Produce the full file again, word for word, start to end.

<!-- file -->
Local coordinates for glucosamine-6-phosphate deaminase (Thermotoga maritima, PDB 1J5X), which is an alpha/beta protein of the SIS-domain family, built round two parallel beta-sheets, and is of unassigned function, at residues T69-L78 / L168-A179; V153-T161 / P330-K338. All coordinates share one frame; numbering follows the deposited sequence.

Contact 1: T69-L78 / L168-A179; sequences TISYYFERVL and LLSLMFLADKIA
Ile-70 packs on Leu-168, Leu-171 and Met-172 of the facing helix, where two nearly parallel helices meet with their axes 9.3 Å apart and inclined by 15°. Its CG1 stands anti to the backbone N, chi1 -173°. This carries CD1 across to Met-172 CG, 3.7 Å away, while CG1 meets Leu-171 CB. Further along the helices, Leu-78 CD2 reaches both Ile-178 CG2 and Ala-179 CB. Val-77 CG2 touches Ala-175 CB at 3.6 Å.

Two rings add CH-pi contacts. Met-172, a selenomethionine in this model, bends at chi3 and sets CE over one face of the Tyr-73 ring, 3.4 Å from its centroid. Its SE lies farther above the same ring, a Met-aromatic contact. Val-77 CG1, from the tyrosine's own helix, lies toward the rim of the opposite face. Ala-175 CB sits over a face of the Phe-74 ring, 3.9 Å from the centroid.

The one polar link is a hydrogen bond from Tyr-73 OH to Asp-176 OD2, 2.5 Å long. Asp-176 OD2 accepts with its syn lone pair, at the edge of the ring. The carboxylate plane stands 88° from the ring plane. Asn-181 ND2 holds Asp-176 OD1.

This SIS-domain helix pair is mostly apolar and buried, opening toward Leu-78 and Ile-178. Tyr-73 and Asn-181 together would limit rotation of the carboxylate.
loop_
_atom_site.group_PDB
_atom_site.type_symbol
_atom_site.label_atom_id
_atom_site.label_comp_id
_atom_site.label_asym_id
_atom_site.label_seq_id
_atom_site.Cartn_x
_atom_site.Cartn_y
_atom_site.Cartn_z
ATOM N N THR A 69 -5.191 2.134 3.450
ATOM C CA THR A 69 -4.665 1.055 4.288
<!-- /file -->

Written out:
Local coordinates for glucosamine-6-phosphate deaminase (Thermotoga maritima, PDB 1J5X), which is an alpha/beta protein of the SIS-domain family, built round two parallel beta-sheets, and is of unassigned function, at residues T69-L78 / L168-A179; V153-T161 / P330-K338. All coordinates share one frame; numbering follows the deposited sequence.

Contact 1: T69-L78 / L168-A179; sequences TISYYFERVL and LLSLMFLADKIA
Ile-70 packs on Leu-168, Leu-171 and Met-172 of the facing helix, where two nearly parallel helices meet with their axes 9.3 Å apart and inclined by 15°. Its CG1 stands anti to the backbone N, chi1 -173°. This carries CD1 across to Met-172 CG, 3.7 Å away, while CG1 meets Leu-171 CB. Further along the helices, Leu-78 CD2 reaches both Ile-178 CG2 and Ala-179 CB. Val-77 CG2 touches Ala-175 CB at 3.6 Å.

Two rings add CH-pi contacts. Met-172, a selenomethionine in this model, bends at chi3 and sets CE over one face of the Tyr-73 ring, 3.4 Å from its centroid. Its SE lies farther above the same ring, a Met-aromatic contact. Val-77 CG1, from the tyrosine's own helix, lies toward the rim of the opposite face. Ala-175 CB sits over a face of the Phe-74 ring, 3.9 Å from the centroid.

The one polar link is a hydrogen bond from Tyr-73 OH to Asp-176 OD2, 2.5 Å long. Asp-176 OD2 accepts with its syn lone pair, at the edge of the ring. The carboxylate plane stands 88° from the ring plane. Asn-181 ND2 holds Asp-176 OD1.

This SIS-domain helix pair is mostly apolar and buried, opening toward Leu-78 and Ile-178. Tyr-73 and Asn-181 together would limit rotation of the carboxylate.
loop_
_atom_site.group_PDB
_atom_site.type_symbol
_atom_site.label_atom_id
_atom_site.label_comp_id
_atom_site.label_asym_id
_atom_site.label_seq_id
_atom_site.Cartn_x
_atom_site.Cartn_y
_atom_site.Cartn_z
ATOM N N THR A 69 -5.191 2.134 3.450
ATOM C CA THR A 69 -4.665 1.055 4.288